Built on four cornerstones of product quality, customer service, cleanliness, and community, The Upper Crust has set out be the best bakery-centered cafe possible in Wauseon.
Owner Toni Britton-Harmon first set out to build the brand of the business four years ago with a simple love of scratch-made baking and family tradition as her guide.
“I like to tell people that I went to the culinary arts school of my mother’s hip,” she said, referring to her fondness of standing on a chair next to her mother in the kitchen as soon as she could walk.
After a career in corporate America spanning over two decades, Britton-Harmon says she lost her passion after the death of her husband in 2008. When she remarried, she felt a new sense calling her back to what she loved, with the encouragement of her loved ones. Thus, The Upper Crust was founded as a reinvention of herself.
“The happiest I ever get is when I cook or bake something, serve it to someone I care about, and see the look on their face. That’s it for me: to have fed somebody’s soul as well as their body,” she said.
After four years of building the brand through wholesale orders, community outreach, and becoming a staple at the local farmer’s market, the physical establishment has drawn a wide support base since its Aug. 6 grand opening.
“We’re very fortunate to have hit a niche that people have been drawn to. It takes people a while to remember you, but we just keep growing, keep adding. Customers will sit and stay because they’re comfortable here, and that means a lot to me,” Britton-Harmon said.
While tailoring to “foodies” like herself, Britton-Harmon says the bakery-centered cafe strives to be welcoming to everyone, from customers who want the creative feast of the week from their “Special Board,” to those regulars who go for “their usual” off the menu.
A part of drawing a wide variety of customers in is the restaurant’s dedication to supporting the other area “little guys”. On each of their tables, customers find a card with a dozen local businesses on the back that the bakery-centered cafe sources their ingredients from, which, according to Britton-Harmon, makes a tasty difference.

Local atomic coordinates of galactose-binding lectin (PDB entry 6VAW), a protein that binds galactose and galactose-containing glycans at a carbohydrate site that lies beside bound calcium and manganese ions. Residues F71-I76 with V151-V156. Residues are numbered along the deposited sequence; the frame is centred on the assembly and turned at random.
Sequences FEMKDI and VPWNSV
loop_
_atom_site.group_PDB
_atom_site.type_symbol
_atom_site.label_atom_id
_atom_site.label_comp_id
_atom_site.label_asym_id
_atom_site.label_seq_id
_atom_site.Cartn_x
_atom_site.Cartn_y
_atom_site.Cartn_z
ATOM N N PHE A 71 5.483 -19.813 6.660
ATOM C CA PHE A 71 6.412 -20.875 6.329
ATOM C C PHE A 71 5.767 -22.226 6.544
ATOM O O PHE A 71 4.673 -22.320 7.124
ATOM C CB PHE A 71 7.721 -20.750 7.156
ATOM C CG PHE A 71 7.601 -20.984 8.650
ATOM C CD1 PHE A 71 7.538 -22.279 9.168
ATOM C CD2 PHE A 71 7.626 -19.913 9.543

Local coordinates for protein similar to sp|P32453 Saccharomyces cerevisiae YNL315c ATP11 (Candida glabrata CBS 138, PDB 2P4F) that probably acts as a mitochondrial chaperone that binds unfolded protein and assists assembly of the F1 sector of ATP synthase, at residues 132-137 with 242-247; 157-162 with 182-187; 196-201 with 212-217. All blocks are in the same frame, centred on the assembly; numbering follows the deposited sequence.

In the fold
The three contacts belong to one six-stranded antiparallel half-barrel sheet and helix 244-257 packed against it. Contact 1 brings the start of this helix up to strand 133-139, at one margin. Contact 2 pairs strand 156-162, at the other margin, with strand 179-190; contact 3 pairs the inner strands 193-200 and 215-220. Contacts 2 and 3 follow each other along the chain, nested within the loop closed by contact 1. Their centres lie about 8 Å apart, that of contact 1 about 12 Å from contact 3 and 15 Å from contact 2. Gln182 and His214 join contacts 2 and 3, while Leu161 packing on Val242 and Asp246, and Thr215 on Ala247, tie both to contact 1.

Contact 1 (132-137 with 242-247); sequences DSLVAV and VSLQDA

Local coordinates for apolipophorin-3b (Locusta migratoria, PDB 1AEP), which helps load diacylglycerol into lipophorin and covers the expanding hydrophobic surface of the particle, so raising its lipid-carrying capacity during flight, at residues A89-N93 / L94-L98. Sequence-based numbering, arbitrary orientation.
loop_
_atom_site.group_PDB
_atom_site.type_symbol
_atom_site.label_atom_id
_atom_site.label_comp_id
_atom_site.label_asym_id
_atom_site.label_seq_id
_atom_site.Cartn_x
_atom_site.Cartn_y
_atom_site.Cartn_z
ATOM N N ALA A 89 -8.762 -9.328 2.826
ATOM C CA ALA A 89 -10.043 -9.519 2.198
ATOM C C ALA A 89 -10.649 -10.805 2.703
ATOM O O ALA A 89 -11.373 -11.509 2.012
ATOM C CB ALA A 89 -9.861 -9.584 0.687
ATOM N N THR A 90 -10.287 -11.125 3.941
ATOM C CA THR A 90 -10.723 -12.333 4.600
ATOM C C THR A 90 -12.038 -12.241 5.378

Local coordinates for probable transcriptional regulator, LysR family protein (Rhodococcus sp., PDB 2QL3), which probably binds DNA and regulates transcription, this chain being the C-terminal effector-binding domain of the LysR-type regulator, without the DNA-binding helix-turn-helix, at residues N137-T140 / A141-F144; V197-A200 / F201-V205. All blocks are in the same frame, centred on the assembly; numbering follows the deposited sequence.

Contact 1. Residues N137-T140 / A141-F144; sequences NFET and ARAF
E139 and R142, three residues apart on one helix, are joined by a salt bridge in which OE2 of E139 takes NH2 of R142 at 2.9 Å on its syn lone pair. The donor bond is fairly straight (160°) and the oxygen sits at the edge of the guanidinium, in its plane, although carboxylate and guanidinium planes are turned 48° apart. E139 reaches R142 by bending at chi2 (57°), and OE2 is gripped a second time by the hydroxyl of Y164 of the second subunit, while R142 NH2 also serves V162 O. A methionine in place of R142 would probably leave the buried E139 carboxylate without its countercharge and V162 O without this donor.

“We get a higher quality of product by doing this. It costs us more to do things this way, however, we believe that this translates to better flavor on the plate,” she said.
To fulfill their community cornerstone even further, the business pays their employees a “living wage,” which means they do not accept tips from customers. Instead, if customers are satisfied with their meal, they are invited to donate to the local charity of the month, such as Fulton County Christmas Cheer.
“We’re not just here to make a buck. We’re here as a vehicle of service to our community. Without service, what’s the point? The substance of what we are isn’t just about being a bakery-centered cafe. This needs to be something that outlives me and continues to serve our community,” Britton-Harmon said.
Their team of servers is also expected to help each other out, lend a hand in the kitchen, and stay knowledgeable about what they’re serving.
Tayla Hamilton, an employee for over two years, takes pride in helping bring the scratch-made, locally sourced product to the plate and appreciates that the owner instills a deep sense of community in the team of servers.
“This place means more to me than words could ever express. My heart and soul is here,” she said.
While The Upper Crust is another new business on Fulton Street to feed the community, they encourage others to follow their passions and continue the pattern of a bustling downtown.
“Let’s get this downtown hopping again. Options make a community thrive,” Britton-Harmon stressed.
Although they hope to continue to expand their hours, fanbase, and menu as time marches on, the owner seeks to follow what has brought promising results thus far: keep it simple.
“We’re going to focus on being the very best bakery centered cafe, locally sourced and community driven. It’s all about the people; it’s all about the bite. It’s tradition you can taste,” she said.